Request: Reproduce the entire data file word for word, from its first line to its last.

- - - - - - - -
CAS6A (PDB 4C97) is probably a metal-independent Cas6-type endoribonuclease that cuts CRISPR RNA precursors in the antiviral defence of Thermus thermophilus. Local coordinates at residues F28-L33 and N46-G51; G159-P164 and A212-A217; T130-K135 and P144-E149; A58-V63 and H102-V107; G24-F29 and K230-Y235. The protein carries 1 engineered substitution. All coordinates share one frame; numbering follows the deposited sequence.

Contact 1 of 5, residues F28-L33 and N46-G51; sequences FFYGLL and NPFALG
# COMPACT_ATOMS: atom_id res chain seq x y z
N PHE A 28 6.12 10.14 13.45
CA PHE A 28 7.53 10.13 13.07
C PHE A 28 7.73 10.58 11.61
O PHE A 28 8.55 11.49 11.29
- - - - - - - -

CAS6A (PDB 4C97) is probably a metal-independent Cas6-type endoribonuclease that cuts CRISPR RNA precursors in the antiviral defence of Thermus thermophilus. Local coordinates at residues F28-L33 and N46-G51; G159-P164 and A212-A217; T130-K135 and P144-E149; A58-V63 and H102-V107; G24-F29 and K230-Y235. The protein carries 1 engineered substitution. All coordinates share one frame; numbering follows the deposited sequence.

Contact 1 of 5, residues F28-L33 and N46-G51; sequences FFYGLL and NPFALG
# COMPACT_ATOMS: atom_id res chain seq x y z
N PHE A 28 6.12 10.14 13.45
CA PHE A 28 7.53 10.13 13.07
C PHE A 28 7.73 10.58 11.61
O PHE A 28 8.55 11.49 11.29